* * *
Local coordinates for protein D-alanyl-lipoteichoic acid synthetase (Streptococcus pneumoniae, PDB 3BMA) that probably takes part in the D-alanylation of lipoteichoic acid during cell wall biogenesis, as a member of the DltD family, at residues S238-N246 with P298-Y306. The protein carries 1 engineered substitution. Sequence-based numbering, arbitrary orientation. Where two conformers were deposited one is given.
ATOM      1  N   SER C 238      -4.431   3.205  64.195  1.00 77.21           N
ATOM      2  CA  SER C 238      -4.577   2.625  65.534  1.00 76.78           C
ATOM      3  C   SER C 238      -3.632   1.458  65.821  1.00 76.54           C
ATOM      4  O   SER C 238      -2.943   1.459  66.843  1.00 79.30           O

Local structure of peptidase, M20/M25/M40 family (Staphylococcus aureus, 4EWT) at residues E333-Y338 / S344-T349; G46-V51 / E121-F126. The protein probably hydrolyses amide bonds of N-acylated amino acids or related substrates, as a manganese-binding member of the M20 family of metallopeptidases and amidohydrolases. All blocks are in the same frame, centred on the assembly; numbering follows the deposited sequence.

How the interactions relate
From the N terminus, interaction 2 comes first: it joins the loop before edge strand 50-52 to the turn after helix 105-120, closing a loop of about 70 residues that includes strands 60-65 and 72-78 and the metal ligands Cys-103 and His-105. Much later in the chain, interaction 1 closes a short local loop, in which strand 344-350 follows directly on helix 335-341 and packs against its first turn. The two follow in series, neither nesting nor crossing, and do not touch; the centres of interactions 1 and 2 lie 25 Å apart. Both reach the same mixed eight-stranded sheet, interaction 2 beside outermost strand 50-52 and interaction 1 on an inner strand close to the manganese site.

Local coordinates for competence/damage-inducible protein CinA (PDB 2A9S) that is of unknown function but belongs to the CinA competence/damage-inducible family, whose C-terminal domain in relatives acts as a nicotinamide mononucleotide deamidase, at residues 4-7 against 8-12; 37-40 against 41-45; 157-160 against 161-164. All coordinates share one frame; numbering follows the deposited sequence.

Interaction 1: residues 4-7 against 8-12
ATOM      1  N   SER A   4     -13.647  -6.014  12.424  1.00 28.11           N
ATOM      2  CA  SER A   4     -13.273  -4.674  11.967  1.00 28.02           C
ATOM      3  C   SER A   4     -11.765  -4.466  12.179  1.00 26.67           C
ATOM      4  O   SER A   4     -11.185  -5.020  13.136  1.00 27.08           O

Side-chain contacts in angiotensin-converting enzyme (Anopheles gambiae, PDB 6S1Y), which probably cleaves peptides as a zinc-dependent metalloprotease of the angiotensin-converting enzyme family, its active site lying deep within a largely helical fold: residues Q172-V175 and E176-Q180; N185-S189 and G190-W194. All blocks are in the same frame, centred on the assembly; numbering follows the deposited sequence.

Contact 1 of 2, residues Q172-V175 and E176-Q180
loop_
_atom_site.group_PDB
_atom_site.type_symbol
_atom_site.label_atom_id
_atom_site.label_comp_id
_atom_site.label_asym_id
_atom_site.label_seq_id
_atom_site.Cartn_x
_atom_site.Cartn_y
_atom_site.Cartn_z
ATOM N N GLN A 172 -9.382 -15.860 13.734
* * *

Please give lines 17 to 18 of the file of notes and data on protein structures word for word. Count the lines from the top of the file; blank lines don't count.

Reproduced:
loop_
_atom_site.group_PDB